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Alcohol and the Young.
  1. JOHN TRIPP, Senior lecturer in child health

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    Alcohol and the Young. Report of a Joint Working Party of the Royal College of Physicians and the British Paediatric Association. (Pp 103; £7.50 (£11.00 overseas) paperback.) Royal College of Physicians/British Paediatric Association (now Royal College of Paediatrics and Child Health), 1995. ISBN 1-86016-024-7 .

    The abuse of alcohol by young people is an area of social behaviour that exemplifies the giving of mixed and confusing messages to young people by familial adults, professionals, policy makers, and the media. This short and well constructed report carefully details the many and significant adverse effects of inappropriate use of alcohol by young people and adults. It also graphically illustrates the lack of effective political will or professional drive to address its serious consequences. The report starts with a review of the adverse biological and sociological effects of parental alcohol abuse. This emphasises the importance of prevention of development of unhealthy life styles during adolescence that persist into adulthood.

    The report details significant and robust data about the effects of fiscal, legal, and public policy in relation to alcohol use and abuse. In the light of this evidence it is clear that much could be achieved by changes in policy but governments have not applied this knowledge. A striking feature of the review, referred to in the final chapter, is the extraordinary lack of evaluated interventions of programmes of prevention or treatment. I am particularly disappointed that the authors feel justified in making the statement: ‘Educational approaches should, therefore, not form a lead approach on their own in combating alcohol misuse among young people. There is insufficient evidence to support it...’. While this is currently true there is some evidence that appropriate, though expensive, interventions which are based on social learning theory may influence teenage behaviour when delivered in an educational environment. It is primarily a lack of evaluated applications of interventions, particularly in the UK, that precludes their recommendation.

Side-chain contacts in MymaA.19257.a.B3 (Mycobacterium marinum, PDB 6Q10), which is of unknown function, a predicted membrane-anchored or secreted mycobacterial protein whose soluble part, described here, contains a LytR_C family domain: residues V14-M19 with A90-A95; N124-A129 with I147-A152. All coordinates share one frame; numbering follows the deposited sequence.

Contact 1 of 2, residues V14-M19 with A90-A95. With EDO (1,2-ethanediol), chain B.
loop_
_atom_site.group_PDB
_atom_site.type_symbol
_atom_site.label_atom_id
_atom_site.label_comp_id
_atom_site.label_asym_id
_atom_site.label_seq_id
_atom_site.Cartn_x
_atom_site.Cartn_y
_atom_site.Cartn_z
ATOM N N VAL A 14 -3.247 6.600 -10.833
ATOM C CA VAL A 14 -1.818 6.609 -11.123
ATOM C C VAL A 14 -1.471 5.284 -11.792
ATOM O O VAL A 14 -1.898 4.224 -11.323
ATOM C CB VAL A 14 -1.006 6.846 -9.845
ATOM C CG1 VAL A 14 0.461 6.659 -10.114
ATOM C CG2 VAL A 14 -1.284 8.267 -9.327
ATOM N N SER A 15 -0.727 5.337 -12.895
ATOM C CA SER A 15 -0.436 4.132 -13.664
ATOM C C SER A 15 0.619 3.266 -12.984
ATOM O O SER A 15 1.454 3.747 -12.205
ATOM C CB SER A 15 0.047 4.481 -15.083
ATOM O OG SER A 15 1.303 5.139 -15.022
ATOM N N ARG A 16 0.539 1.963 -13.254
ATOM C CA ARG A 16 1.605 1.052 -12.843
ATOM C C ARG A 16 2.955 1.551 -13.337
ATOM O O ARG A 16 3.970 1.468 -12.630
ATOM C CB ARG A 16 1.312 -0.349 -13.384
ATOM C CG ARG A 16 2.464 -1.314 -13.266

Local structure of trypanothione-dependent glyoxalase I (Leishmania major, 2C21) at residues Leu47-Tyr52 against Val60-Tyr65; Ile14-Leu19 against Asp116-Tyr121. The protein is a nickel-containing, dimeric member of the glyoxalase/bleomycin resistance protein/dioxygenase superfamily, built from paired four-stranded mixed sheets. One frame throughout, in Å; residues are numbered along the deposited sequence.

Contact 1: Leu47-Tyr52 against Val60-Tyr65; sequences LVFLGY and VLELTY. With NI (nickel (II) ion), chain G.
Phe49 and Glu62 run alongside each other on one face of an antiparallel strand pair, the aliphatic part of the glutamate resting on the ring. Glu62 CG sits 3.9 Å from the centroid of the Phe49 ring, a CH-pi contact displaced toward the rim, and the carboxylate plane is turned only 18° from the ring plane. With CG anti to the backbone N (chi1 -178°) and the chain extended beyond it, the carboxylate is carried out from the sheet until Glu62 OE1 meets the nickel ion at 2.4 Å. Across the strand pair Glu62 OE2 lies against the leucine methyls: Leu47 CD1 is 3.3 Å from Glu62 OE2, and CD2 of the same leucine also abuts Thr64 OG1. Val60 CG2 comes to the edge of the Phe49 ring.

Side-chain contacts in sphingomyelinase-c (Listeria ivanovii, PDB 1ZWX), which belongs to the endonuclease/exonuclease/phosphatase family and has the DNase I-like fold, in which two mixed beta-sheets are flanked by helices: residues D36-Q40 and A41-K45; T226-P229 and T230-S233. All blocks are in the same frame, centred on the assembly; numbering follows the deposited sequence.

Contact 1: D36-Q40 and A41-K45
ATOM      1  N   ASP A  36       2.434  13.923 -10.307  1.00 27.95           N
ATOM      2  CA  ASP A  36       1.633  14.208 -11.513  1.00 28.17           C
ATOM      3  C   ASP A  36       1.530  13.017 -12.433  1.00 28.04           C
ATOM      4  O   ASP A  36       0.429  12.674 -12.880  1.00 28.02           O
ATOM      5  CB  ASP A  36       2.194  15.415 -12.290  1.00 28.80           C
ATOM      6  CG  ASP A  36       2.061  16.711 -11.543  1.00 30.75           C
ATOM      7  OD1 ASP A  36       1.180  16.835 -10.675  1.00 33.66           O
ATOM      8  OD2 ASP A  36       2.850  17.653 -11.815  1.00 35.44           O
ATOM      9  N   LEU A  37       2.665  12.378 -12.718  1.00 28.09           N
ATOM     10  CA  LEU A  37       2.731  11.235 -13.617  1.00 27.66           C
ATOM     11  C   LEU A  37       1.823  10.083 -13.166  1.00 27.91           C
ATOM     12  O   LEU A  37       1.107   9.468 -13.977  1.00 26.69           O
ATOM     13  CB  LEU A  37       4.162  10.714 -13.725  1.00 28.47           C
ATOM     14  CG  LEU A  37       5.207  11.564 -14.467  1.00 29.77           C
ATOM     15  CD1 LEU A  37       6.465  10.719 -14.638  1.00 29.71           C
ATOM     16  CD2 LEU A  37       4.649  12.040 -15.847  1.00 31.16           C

Reading this volume I can only conclude that lack of investment in evaluated programmes, together with unwillingness to enforce the law or to apply fiscal measures which would limit alcohol consumption indicate that there is not the political will to address this important health problem. The book will be useful, not only as a resource for interested professionals, but also for groups advocating direction of resources towards influencing teenage behaviour with potential for significant social and health benefit.

    If Alcohol and the Young is successful in raising public, professional, and political awareness of the problems that alcohol presents to young people and the very limited responses that have been made it will have served society well.

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